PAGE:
Funding lifeline allows charity to continue its services

A charity that provides counselling services for children, young people and adults has been able to continue its work after receiving emergency funding.

Knowsley-based Listening Ear has been providing a range of emotional and psychological therapies for more than two decades but was badly hit when Covid-19 stopped it delivering face-to-face counselling.

Deputy CEO Jayne Hobin-Wright said the charity is unrecognisable from the original service that started at St Nicholas Church in Halewood to support adults who had been bereaved.

Ten years later they expanded their service after a child who’d been the first at the scene of a family suicide came forward at a time when there was no support for children and young people available, so they set up a new group called Butterflies with funding received from the Steve Morgan Foundation.

In 2004 Listening Ear moved from a ‘listening service’ to a professional counselling service with full accreditation and became the first counselling service on Merseyside to become accredited with the British Association for Counselling and Psychotherapy (BACP).

Today the charity gets over 2,000 referrals seeking  support for children, young people and adults a year.

Jayne said: “We no longer just offer bereavement counselling. We’ve broadened into helping children, young people and their parents who have suffered domestic abuse for example.”

The charity also launched a service called Amparo, which means ‘shelter’ or ‘safe haven’ in Spanish and provides support for anyone affected by suicide.

The service covers Merseyside and Cheshire, Lancashire, South Yorkshire and Suffolk.

“People who have an experience of suicide are more likely to take their own lives,” said Jayne. “It’s important to get that early intervention.”

Support can be provided one-to-one, to family groups, groups of colleagues.

When Covid-19 struck the charity had to completely transform the way it operated and were awarded £12,000 by the Steve Morgan Foundation Covid-19 Emergency Fund to complete the transformation.

“The majority of our services are face-to-face,” she said. “When Covid-19 struck we went into battle planning and thought ‘how are we going to see all these people?’  We knew we needed to provide the same services as before but over the telephone.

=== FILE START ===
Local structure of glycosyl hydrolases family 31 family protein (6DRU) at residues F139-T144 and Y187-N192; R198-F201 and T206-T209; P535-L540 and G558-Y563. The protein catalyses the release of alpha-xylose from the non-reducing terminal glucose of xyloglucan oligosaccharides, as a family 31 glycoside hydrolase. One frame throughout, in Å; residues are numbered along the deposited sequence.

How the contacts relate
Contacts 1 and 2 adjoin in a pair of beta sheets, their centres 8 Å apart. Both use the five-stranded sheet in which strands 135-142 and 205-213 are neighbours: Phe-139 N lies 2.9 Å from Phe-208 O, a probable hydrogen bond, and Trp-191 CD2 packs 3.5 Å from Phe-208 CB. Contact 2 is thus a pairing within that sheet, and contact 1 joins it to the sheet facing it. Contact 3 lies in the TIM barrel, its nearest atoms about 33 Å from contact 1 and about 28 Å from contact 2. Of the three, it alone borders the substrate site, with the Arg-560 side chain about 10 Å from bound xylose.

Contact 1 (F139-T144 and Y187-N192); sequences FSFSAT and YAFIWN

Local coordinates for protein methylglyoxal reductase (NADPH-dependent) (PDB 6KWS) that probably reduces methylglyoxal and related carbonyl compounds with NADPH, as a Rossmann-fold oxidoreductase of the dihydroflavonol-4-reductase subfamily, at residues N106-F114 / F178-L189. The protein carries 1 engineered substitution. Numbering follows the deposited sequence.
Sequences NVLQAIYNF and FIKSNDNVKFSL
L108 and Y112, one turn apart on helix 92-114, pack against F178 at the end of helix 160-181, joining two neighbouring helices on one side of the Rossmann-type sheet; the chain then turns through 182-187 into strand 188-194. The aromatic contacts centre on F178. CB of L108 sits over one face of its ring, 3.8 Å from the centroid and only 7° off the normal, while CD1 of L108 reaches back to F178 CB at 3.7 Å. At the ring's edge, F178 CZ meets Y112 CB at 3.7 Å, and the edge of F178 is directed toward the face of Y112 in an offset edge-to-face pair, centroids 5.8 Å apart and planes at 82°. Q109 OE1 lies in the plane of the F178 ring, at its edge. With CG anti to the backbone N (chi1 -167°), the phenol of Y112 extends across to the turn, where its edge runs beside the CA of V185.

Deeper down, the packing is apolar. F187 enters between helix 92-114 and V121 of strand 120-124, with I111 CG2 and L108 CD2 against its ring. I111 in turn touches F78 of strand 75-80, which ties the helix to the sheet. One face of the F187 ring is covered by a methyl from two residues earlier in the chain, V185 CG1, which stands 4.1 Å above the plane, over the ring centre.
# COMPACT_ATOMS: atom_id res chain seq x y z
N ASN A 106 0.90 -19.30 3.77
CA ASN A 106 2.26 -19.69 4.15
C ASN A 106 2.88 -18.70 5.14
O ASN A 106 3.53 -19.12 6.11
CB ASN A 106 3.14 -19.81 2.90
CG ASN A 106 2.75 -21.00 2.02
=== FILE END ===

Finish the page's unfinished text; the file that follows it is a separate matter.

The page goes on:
“Referrals have gone up. The level of engagement with adults and children is really good. We have around 50 children using the service in this new way. We moved our services to telephone, FaceTime and Zoom.

“Before Covid-19 some of our work was to support student counsellors completing their placement hours. As students they would be supported in their work by a qualified line manager. Because of Covid-19 we couldn’t have that level of supervision but, thanks to the £12,000 we received from the Steve Morgan Foundation, we’ve been able to replace our volunteers with paid staff so we continue our service as before and clients can still be offered support. It’s made a massive difference and we’re very grateful.”

The charity is also appealing to the public to support its work. Donations can be made via

Steve Morgan, founder of the Steve Morgan Foundation, said: “Listening Ear is a really good example of a charity that has evolved and developed its services. The need for the expertise didn’t go away during Covid-19 and I’m delighted that we’ve been able to help them continue their important work.”

Jayne Hobin-Wright testing out the Zoom technology with her son
Jayne Hobin-Wright testing out the Zoom technology with her son

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